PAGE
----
PHILADELPHIA — Although it is too soon to tell whether a prevailing
wage ordinance signed by Mayor Jim Kenney on Oct. 27 will force any affected
employers in the city to resort to layoffs, Fisher & Phillips associate
Gregory D. Hanscom told the Pennsylvania
Record “it’s possible, of course.”
Hanscom said the newly expanded law applies to some employers
in the city receiving government funding, such as hospitals, universities, stadiums
paying concessions workers and the convention center. The ultimate effects of
the expanded ordinance will depend on just how many employers and employees are
impacted, he said.
The new law, which was unanimously passed by the
Philadelphia City Council, took effect immediately after the mayor signed the
legislation, meaning employers who were not currently paying the prevailing
wage needed to find the extra money right away, rather than during a transition
The law is particularly designed to help lower income
workers, Hanscom said, and is part of a nationwide push to raise the minimum
wage to $15.
“This is an ongoing effort in Philadelphia to raise wages,”
Hanscom said. “(The mayor’s office is saying) minimum wage is not a living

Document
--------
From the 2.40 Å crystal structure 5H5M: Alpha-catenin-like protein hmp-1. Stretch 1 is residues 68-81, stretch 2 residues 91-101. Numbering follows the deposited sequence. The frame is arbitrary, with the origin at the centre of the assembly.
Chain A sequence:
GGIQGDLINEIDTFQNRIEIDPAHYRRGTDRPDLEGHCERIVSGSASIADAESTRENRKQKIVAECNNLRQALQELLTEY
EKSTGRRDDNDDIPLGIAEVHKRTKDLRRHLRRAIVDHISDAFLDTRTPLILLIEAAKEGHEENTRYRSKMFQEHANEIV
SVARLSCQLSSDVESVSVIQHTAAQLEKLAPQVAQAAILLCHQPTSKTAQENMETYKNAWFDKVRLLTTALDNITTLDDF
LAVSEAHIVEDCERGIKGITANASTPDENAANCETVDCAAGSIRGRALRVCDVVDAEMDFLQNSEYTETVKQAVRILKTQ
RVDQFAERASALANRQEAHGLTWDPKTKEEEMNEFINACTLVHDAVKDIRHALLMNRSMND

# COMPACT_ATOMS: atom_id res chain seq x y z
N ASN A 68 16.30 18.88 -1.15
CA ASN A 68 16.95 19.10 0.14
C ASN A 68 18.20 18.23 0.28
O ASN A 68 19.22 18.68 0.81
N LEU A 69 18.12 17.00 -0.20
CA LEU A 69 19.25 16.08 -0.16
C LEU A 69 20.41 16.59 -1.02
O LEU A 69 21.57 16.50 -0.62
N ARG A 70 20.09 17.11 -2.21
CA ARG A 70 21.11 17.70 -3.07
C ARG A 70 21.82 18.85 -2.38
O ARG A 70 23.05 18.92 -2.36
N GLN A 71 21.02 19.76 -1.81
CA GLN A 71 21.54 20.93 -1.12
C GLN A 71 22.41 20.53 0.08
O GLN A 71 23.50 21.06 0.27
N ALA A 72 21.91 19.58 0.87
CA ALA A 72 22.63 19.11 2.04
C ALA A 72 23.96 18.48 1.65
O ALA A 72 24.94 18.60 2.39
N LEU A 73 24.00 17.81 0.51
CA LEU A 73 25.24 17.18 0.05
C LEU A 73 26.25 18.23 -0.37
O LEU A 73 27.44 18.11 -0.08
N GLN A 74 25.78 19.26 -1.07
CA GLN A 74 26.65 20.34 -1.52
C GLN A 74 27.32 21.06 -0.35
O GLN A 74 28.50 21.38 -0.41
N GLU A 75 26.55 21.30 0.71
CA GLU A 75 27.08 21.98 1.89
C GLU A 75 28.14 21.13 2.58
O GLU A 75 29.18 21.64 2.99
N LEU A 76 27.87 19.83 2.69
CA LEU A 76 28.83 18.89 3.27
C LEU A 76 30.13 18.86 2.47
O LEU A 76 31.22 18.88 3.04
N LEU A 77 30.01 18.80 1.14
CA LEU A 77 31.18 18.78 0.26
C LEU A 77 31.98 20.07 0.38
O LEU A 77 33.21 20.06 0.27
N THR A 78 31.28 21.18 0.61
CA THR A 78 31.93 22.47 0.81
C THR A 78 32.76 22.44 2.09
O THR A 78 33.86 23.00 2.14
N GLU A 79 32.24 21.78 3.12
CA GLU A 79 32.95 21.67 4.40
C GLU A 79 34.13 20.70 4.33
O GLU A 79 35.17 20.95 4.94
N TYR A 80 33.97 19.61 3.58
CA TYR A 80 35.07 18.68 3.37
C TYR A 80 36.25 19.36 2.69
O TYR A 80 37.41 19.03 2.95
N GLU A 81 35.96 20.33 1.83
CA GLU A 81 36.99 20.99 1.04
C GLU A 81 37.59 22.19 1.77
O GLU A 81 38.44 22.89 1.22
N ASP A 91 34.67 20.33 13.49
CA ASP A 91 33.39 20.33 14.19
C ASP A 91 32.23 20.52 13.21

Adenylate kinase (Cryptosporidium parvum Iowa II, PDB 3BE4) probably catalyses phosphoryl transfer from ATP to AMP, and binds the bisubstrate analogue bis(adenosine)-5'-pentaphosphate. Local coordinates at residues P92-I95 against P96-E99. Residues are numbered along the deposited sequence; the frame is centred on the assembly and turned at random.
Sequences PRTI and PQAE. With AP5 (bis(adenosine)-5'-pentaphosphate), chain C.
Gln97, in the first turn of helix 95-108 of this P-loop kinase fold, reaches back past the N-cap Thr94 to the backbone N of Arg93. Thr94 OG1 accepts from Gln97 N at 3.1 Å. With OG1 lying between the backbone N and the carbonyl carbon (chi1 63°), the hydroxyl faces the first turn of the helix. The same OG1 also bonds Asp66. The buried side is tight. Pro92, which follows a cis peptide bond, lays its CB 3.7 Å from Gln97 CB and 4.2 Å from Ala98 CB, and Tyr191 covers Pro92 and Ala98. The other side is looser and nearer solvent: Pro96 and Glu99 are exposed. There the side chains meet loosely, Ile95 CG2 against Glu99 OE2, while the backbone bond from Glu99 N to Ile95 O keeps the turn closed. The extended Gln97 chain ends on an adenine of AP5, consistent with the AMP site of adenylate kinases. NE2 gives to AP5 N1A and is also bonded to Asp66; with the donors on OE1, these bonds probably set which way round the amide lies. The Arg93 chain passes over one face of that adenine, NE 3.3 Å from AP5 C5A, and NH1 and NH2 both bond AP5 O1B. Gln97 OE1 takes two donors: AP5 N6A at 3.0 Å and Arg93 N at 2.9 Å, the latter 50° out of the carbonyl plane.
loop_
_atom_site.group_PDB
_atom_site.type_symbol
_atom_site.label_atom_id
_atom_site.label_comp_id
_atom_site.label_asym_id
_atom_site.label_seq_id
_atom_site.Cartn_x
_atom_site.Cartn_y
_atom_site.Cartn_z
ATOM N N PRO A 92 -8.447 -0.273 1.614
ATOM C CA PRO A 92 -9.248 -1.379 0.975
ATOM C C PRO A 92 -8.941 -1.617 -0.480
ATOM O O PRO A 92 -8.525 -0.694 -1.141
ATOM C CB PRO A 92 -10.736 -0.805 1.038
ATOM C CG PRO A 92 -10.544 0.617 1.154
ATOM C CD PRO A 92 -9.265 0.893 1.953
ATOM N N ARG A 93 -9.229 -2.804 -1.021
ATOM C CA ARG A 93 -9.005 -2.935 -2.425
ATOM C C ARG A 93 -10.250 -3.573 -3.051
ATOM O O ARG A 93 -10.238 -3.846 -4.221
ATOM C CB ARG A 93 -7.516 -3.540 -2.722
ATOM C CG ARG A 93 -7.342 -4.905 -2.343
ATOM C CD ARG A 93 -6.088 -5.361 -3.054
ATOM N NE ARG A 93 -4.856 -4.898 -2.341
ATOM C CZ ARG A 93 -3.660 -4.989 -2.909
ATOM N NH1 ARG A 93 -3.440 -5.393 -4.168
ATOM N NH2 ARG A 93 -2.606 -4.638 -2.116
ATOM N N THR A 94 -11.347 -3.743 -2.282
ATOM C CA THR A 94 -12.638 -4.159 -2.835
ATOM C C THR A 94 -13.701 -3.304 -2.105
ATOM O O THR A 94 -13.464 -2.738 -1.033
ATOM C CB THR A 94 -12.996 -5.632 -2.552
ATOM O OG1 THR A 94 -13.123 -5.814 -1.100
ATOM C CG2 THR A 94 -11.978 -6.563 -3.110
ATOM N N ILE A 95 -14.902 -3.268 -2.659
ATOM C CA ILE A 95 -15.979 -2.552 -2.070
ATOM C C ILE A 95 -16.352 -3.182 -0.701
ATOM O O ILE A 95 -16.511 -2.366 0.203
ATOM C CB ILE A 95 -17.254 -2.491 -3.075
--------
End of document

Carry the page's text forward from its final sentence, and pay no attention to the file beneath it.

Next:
Hanscom said the prevailing wage is above minimum wage, but is
set by individual industry standards. As a result, he said there is no one
specific wage imposed under the new ordinance. If employers are already paying
the prevailing wage, they will not be affected by the change.
The city defines the prevailing wage as “a rate of pay
determined by the U.S. Department of Labor based upon the particular geographic
area for a given class of labor and type of project.”
“They have to pay their employees more money to the extent
they weren’t already paying them the prevailing wage,” Hanscom said. “I
guarantee there were a number of employers that were below.”
The expanded ordinance is expected to cover thousands more
employees working in Philadelphia.
Hanscom said employers can contact applicable city
or state agencies to find out exactly how much they should be paying under the
prevailing wage law. “Certain employees are going to get a raise,” he said.
Hanscom said the penalty for non-compliance with the
ordinance is severe enough that most employers should be eager to pay the
“The city is authorized to withhold any funds owed to
employees,” Hanscom said.
A prevailing wage law is certainly not new to Philadelphia.
Such an ordinance has been on the books since the 1950s. However, it has only
recently been expanded to apply to more and more employees.
The city joins numerous municipalities and government
entities across the country that are taking action in an effort to raise the
federal minimum wage above the current $7.25 per hour. In fact, some of those
municipalities have already passed higher minimum wage requirements.
Meanwhile, the U.S. Department of Labor has enacted new
overtime pay regulations, which are scheduled to take effect on Dec. 1. Those
new federal overtime laws are expected to mean bigger paychecks for millions of